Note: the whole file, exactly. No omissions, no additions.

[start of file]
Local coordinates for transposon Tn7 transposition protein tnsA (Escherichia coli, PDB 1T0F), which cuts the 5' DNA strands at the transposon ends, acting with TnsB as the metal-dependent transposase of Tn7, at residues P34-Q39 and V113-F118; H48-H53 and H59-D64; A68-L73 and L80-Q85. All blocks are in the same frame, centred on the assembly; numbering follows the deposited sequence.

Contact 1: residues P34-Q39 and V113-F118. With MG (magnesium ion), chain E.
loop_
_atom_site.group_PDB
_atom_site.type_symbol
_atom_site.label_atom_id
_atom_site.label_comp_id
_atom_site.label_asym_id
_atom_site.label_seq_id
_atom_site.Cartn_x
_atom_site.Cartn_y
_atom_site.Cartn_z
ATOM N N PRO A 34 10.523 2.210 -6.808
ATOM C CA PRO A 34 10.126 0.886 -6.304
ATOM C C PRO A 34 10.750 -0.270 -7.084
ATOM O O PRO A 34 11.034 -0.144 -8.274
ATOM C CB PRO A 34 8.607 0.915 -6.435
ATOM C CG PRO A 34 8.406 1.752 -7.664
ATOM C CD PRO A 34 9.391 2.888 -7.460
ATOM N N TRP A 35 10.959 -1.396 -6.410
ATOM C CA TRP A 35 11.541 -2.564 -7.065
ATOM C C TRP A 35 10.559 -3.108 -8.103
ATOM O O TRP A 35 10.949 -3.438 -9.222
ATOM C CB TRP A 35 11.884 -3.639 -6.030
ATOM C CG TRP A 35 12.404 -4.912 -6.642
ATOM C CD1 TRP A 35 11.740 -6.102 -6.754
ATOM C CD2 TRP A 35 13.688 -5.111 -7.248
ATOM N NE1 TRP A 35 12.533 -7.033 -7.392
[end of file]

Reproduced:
Local coordinates for transposon Tn7 transposition protein tnsA (Escherichia coli, PDB 1T0F), which cuts the 5' DNA strands at the transposon ends, acting with TnsB as the metal-dependent transposase of Tn7, at residues P34-Q39 and V113-F118; H48-H53 and H59-D64; A68-L73 and L80-Q85. All blocks are in the same frame, centred on the assembly; numbering follows the deposited sequence.

Contact 1: residues P34-Q39 and V113-F118. With MG (magnesium ion), chain E.
loop_
_atom_site.group_PDB
_atom_site.type_symbol
_atom_site.label_atom_id
_atom_site.label_comp_id
_atom_site.label_asym_id
_atom_site.label_seq_id
_atom_site.Cartn_x
_atom_site.Cartn_y
_atom_site.Cartn_z
ATOM N N PRO A 34 10.523 2.210 -6.808
ATOM C CA PRO A 34 10.126 0.886 -6.304
ATOM C C PRO A 34 10.750 -0.270 -7.084
ATOM O O PRO A 34 11.034 -0.144 -8.274
ATOM C CB PRO A 34 8.607 0.915 -6.435
ATOM C CG PRO A 34 8.406 1.752 -7.664
ATOM C CD PRO A 34 9.391 2.888 -7.460
ATOM N N TRP A 35 10.959 -1.396 -6.410
ATOM C CA TRP A 35 11.541 -2.564 -7.065
ATOM C C TRP A 35 10.559 -3.108 -8.103
ATOM O O TRP A 35 10.949 -3.438 -9.222
ATOM C CB TRP A 35 11.884 -3.639 -6.030
ATOM C CG TRP A 35 12.404 -4.912 -6.642
ATOM C CD1 TRP A 35 11.740 -6.102 -6.754
ATOM C CD2 TRP A 35 13.688 -5.111 -7.248
ATOM N NE1 TRP A 35 12.533 -7.033 -7.392